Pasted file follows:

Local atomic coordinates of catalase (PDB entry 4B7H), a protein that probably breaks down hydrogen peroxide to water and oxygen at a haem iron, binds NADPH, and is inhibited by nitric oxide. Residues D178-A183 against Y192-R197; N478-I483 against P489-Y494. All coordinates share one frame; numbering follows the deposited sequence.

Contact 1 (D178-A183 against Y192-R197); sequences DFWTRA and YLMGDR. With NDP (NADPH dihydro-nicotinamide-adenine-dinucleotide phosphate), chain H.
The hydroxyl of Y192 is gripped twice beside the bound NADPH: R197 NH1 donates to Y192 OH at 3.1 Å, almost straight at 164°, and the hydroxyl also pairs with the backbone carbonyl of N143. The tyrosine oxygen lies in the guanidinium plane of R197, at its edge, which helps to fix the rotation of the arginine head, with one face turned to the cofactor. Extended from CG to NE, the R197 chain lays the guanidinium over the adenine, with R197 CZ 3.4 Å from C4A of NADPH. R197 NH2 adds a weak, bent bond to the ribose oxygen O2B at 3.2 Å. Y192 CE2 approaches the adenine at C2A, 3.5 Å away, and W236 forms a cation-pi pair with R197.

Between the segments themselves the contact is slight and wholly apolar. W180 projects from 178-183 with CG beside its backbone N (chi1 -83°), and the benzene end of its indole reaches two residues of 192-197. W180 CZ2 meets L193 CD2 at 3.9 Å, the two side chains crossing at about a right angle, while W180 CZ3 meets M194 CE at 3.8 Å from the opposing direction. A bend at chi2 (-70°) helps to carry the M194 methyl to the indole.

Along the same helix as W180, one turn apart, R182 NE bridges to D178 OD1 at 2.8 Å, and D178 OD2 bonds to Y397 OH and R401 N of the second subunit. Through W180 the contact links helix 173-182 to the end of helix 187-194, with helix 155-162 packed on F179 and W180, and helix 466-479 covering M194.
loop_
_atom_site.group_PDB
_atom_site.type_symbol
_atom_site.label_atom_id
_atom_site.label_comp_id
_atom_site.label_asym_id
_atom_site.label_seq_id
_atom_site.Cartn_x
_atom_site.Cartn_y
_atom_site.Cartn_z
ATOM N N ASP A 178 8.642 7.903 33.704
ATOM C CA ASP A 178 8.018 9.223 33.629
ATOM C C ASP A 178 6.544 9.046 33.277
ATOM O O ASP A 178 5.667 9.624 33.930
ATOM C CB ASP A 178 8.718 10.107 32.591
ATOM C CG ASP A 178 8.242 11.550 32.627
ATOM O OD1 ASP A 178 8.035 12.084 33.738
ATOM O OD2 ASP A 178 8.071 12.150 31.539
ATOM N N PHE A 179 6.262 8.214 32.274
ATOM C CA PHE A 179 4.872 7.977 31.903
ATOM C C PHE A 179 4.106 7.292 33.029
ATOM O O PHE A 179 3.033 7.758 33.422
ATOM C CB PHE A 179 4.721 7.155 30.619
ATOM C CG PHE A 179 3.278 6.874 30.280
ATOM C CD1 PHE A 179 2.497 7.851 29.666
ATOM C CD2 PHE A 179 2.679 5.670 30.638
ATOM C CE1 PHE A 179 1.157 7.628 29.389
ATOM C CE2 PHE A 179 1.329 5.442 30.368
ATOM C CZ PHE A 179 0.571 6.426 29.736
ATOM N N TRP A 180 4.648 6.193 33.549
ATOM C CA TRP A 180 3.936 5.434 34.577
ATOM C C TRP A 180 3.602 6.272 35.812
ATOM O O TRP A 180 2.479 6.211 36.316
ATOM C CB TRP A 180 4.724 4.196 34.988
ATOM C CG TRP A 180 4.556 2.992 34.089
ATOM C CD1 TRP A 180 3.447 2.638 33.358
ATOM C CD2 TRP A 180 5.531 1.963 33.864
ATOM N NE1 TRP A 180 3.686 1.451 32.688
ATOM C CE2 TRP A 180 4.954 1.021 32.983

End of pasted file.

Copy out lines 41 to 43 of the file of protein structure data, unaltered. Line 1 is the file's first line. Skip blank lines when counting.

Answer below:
ATOM C CD1 TRP A 180 3.447 2.638 33.358
ATOM C CD2 TRP A 180 5.531 1.963 33.864
ATOM N NE1 TRP A 180 3.686 1.451 32.688